The River Knows Everything

Hear Dan read this post.

One of the most powerful passages in Hermann Hesse’s classic spiritual tale, Siddhartha, goes like this:

only a
and it is my
task to take people
across and to all
of them my river
has been nothing but a
hindrance on their journey.
They have traveled for money
and business, to weddings and
on pilgrimages; the river has been
in their way and the ferryman was
there to take them quickly
across the obstacle. However,
amongst the thousands there have been
four or five, to whom the river was not an
obstacle. They heard its voice and listened
to it, and the river has become holy
to them, as it has to me. The river has
taught me to listen; you will learn from
it too. The river knows everything;
one can learn everything from it.

Never mind the real identity of the ferryman, it’s the river that this passage is about. Every so often I find myself coming back to these words, if only to honor the fact that it is the river, the “obstacle,” that is the true teacher. Indeed, how frequently we want to simply get across the river rather than listening deeply to the messages hidden in the flow.


What does this mean…to listen to the river?

It means, I think, surrendering to experience. Staying with the painful ones all the way across, the ones we most want to run from.

It means allowing and enabling insight to emerge. Staying open to the learning instead of shutting down, even in the moments we are most afraid…of what we might learn.

It means regarding passages and transitions as the most sacred parts of life. Seeing the river from the perspective of a life-time or beyond.

If the ferryman is right, few of us have the stamina to listen well. We want to get through the rough patches of our lives and careers as rapidly as possible and unscathed.

I remember my first major client, Jon, a vice-president for a big company, itself owned by an even larger one. Without a doubt, Jon was one of the finest leaders I’ve ever had the pleasure to work with. I assisted him over the course of several years as he progressed upwards, moving several times to new locations, taking over and managing new segments of the business.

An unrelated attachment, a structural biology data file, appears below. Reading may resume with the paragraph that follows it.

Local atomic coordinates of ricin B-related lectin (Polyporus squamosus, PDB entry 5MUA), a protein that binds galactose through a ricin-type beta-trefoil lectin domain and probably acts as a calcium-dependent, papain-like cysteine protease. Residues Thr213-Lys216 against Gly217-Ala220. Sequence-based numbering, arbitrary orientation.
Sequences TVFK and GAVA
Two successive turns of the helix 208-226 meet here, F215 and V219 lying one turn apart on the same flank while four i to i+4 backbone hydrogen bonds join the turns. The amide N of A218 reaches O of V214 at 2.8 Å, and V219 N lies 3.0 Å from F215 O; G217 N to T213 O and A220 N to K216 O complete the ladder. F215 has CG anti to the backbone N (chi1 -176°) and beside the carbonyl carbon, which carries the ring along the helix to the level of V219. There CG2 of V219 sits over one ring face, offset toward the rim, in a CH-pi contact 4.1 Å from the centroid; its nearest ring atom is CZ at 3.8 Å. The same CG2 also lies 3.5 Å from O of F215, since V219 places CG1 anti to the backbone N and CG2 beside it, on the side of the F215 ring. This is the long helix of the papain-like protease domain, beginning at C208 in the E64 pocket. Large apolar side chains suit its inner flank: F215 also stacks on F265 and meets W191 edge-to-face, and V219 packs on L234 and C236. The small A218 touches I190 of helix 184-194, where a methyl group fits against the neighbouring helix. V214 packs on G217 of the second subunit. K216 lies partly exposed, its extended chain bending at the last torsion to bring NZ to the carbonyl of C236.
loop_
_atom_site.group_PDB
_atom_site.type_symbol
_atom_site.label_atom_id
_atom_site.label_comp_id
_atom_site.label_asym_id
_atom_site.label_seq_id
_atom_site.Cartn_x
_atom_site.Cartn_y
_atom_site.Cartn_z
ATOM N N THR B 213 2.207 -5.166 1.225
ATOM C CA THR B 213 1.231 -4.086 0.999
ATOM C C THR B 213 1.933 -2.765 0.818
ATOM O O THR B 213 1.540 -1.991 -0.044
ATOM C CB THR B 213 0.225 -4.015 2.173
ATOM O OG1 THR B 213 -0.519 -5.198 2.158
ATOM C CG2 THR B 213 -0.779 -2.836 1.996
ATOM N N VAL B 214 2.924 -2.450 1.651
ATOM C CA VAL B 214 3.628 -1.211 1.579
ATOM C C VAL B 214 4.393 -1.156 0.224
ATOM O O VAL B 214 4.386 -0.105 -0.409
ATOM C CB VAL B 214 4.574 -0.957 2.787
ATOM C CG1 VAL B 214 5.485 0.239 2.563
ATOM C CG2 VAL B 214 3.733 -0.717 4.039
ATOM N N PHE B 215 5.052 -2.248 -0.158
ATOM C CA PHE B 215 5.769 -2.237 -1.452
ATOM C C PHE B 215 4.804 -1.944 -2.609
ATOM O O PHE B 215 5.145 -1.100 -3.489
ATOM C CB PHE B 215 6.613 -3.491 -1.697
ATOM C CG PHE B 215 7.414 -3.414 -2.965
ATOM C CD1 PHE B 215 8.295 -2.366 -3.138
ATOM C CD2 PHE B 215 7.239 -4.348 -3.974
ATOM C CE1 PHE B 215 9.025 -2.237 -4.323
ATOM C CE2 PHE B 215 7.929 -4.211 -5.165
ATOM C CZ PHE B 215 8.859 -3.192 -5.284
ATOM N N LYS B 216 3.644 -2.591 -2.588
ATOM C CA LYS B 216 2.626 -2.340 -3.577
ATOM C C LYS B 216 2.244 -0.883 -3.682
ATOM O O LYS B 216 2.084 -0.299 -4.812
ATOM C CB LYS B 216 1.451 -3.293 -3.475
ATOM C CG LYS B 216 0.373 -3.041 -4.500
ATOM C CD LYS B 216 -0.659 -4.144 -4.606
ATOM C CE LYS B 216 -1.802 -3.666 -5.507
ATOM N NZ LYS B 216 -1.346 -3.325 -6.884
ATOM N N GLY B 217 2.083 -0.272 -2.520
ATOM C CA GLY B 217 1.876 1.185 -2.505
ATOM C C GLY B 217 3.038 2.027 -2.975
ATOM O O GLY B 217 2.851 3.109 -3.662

He used me to help him open up communications and build rapport in his executive teams, one after the other. Since his career was moving forward rapidly, I’d get a call every year or so. At first, he would enter his new leadership role by asking a lot of questions of his key managers, often big picture stuff: What strategies were they working from? What were their most important challenges? How did they feel about the people who were working for them? If they were in his shoes, what changes would they make? He had a way of listening, paraphrasing, responding alertly but without judgments that quickly gained people’s trust and respect.

But Jon was also listening to the river, learning from these transitions. The farther he went, the less he depended on the big picture stuff, the more he began to just tell his own story, especially the places where he had succeeded in his career and the places where he felt he had failed. His modesty and self-objectivity modeled a high level of self-knowledge and let others see how he both trusted himself and came to trust others. I watched one day as a new group of executives followed up his personal disclosures with many of their own. They were a team together with Jon without noticing how instanteously the rapport had been formed, how his own openness had filled the room with strength, character, and common possibilities. It was clear that day that Jon had mastered the art of building a new team.

Year after year Jon and his changing teams delivered: better services, better quality, lower costs, higher morale. You name it, Jon led it. He measured things, but he was humane; “subjective” things like integrity were as much or more important than anything you could put a number next to. He let go people who clearly didn’t fit the organization but did so in a way that always preserved their dignity and he demonstrated concern for everyone who might worry about such decisions. He often seemed to see things in people no one else saw, and he stuck by them as they learned from their mistakes.

But there came a time when Jon faced a much bigger, deeper river than before, and this time the listening was much more difficult, even for him. Senior management in his company decided that Jon should end his career in one of those outpost assignments known widely in corporations as “Siberia.” A much smaller segment, far from the place he thought he might retire, and without much influence on the rest of the organization.